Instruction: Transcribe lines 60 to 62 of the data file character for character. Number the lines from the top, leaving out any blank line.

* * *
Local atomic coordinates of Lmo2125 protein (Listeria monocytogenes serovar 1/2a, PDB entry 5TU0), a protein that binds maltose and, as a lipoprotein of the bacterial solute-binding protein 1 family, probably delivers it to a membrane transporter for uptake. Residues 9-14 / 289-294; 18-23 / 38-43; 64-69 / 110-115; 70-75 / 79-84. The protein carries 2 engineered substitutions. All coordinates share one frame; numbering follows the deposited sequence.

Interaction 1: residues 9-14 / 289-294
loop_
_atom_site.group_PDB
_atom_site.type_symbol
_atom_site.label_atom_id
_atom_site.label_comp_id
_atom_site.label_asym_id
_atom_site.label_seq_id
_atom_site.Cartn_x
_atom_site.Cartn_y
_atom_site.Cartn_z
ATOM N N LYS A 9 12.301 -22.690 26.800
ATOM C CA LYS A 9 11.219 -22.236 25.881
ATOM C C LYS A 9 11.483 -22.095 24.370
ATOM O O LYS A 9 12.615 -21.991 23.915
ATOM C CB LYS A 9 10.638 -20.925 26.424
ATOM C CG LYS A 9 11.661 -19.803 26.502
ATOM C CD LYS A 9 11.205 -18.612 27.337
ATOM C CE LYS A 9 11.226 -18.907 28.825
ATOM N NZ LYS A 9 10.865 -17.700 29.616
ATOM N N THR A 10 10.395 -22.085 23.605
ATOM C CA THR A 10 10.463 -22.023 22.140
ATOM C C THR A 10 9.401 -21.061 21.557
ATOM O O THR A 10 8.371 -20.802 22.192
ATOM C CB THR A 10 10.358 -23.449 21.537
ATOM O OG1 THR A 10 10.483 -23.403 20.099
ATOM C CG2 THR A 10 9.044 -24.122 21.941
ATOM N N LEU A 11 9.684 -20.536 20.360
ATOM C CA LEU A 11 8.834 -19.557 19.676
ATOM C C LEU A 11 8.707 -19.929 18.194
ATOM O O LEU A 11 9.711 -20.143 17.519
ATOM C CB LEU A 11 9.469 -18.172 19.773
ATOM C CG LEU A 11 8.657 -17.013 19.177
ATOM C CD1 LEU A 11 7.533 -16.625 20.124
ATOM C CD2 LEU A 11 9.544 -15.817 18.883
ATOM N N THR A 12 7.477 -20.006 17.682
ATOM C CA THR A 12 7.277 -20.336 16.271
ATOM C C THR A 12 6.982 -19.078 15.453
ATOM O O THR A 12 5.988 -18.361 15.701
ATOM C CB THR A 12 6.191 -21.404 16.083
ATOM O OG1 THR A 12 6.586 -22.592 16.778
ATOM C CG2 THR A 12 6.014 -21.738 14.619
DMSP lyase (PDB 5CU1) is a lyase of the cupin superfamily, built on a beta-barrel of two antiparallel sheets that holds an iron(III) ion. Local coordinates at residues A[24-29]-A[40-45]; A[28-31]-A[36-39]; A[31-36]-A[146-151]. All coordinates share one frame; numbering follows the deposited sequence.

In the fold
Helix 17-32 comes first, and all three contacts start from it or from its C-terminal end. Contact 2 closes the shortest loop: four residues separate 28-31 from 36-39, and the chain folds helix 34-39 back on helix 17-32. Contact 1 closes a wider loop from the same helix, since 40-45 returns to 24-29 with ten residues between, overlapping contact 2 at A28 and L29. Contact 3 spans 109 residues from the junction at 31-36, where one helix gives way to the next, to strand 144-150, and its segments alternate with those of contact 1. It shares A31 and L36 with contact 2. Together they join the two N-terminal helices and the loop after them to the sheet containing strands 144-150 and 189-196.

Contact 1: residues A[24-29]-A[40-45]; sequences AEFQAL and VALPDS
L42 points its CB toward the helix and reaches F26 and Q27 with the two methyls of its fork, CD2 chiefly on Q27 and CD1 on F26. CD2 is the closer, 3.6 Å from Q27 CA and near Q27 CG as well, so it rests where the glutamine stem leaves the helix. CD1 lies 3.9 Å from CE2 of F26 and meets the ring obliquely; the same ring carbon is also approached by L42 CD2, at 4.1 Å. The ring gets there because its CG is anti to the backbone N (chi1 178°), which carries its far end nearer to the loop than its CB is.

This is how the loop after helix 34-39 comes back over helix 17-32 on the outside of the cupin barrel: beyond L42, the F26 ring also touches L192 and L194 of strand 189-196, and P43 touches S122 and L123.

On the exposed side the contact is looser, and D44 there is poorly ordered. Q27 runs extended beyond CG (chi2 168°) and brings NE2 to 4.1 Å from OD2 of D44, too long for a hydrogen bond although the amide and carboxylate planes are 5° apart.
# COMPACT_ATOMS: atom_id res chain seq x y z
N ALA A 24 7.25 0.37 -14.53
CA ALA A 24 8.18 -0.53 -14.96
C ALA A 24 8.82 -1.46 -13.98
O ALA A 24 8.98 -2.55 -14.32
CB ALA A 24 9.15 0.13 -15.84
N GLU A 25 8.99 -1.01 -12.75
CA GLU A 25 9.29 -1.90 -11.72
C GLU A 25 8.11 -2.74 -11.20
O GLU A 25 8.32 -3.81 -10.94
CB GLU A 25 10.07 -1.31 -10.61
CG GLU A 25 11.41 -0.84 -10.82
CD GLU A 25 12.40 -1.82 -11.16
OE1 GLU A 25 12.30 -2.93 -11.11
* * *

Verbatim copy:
O GLU A 25 8.32 -3.81 -10.94
CB GLU A 25 10.07 -1.31 -10.61
CG GLU A 25 11.41 -0.84 -10.82